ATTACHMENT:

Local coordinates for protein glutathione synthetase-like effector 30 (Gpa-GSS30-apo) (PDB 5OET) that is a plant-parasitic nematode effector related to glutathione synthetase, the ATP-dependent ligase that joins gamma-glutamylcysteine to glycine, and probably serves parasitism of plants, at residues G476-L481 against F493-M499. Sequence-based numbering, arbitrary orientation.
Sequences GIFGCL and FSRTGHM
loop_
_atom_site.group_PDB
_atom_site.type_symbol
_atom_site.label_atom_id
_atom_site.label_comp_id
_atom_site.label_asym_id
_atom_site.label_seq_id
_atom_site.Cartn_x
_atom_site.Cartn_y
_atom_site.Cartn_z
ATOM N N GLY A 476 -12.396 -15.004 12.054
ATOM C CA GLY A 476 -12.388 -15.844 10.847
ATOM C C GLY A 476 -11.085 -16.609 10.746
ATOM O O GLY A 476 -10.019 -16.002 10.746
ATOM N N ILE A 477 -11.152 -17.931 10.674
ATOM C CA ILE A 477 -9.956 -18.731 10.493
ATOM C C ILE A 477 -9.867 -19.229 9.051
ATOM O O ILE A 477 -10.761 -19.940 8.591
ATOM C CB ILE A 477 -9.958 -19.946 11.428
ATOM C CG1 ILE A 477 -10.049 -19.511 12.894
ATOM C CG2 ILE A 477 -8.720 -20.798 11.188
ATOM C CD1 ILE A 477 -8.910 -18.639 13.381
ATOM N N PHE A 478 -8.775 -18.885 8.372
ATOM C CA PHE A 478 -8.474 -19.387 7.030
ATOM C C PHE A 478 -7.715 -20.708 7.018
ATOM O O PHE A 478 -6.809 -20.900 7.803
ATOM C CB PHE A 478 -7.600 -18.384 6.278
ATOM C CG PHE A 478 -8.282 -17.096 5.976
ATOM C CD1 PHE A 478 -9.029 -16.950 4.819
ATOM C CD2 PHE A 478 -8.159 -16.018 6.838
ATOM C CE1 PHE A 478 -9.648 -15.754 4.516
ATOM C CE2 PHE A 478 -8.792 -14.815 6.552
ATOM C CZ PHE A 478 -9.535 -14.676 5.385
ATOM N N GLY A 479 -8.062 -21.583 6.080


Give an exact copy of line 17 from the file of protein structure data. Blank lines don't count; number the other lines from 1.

ATOM N N ILE A 477 -11.152 -17.931 10.674